Fatima E. Mayo
Issue Nยบ1 Jan18
vida [viÂˇda] | life synonyms: vivacity, energy, drive, enthusiasm
CONTENTS 1-4 Visiting: Tate Modern 5-8 Magazine redesigning 9-10 Nick Knight 11-14 Images developed via apps: Glitch 15-16 New (fashion) marketing. Case study
TATE MODERN MODERN 23/10/17 On this date we visited Tate Modern. After looking around the different collection displays such as Artist & Society, In the Studio and Media Networking, I found myself more appealed by the things that already resonated with me - whether because they were known pieces or because I had seen them online before. A display that definitely caught my eye - and that I definitely had seen going around Twitter before - was the Guerrilla Girls art exhibit. “The Guerrilla Girls are [intersectional] feminist activist artists”, as it reads in their website. Their main focus is to “to expose gender and ethnic bias as well as corruption in politics, art, film, and pop culture.” They definitely know how to make their message come across with their very visual art that goes straight to the point. If fighting for inequality makes you go bananas (pun intended) head to the Level 4 Media Networks collection at the Tate Museum. Or, if you’re not around London, check up their website (https://www.guerrillagirls.com/) It’s good stuff.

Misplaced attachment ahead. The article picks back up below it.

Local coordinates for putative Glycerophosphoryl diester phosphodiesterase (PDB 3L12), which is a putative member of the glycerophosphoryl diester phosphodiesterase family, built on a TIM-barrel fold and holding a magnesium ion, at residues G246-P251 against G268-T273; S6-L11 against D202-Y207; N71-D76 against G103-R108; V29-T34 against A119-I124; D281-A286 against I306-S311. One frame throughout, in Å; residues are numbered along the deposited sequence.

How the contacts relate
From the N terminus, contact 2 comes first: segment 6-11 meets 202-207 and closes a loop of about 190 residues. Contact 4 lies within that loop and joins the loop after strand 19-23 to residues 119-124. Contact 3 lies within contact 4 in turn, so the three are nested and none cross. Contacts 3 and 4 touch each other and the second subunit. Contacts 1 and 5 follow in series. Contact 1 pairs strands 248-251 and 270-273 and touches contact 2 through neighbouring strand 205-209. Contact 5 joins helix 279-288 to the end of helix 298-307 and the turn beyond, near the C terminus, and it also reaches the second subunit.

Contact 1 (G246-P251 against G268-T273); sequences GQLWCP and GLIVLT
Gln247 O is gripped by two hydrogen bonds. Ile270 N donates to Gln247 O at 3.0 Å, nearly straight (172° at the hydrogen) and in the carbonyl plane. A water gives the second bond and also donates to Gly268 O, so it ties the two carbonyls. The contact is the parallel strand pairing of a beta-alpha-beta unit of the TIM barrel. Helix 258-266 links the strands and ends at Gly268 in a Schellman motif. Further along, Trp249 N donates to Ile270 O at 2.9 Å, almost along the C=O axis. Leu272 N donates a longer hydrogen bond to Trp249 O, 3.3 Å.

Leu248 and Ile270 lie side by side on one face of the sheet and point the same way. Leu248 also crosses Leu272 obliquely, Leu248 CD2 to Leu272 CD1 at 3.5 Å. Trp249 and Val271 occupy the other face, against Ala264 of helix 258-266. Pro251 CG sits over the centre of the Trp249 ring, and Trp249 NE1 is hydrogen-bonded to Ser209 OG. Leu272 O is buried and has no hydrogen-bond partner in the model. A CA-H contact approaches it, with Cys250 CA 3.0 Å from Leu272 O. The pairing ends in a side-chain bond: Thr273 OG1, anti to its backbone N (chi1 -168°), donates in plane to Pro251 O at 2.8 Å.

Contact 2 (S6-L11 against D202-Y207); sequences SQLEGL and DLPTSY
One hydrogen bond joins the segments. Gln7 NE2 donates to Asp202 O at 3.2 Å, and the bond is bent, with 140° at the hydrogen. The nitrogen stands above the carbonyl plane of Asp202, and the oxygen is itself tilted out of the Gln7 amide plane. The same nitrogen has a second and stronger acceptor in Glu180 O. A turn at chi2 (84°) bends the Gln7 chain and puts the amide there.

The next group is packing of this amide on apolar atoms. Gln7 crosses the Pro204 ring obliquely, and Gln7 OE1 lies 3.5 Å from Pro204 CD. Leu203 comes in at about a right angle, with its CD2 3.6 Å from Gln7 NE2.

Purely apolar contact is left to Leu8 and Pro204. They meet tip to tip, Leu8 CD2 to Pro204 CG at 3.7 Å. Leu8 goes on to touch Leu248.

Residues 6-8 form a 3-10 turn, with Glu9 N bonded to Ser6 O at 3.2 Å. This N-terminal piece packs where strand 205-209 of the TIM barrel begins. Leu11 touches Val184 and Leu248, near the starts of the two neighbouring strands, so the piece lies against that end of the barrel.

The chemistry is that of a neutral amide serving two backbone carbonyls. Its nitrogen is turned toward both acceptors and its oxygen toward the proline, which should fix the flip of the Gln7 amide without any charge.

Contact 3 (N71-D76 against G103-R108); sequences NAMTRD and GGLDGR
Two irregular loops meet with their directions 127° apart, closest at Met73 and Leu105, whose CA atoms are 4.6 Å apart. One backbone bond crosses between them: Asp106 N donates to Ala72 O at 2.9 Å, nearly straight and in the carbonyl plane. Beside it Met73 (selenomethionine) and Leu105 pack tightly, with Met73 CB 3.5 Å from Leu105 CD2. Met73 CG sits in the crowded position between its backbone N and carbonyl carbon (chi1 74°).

art Another artist worth travelling for is Bruce Nauman. Bruce Nauman is a New York artist whose range includes neon, sculpture, video, photography and drawing. On the next page, you will find two of my favourite displays of his work. On page 3, you’ll see “VIOLINS VIOLENCE SILENCE”, the piece tries to convey a sense of musicality and confusion with the words chosen and how they are arranged. Moreover, on page 4, I’ve chosen “Run from fear, Fun from rear” a very instagrammable and witty piece that you do not want to miss.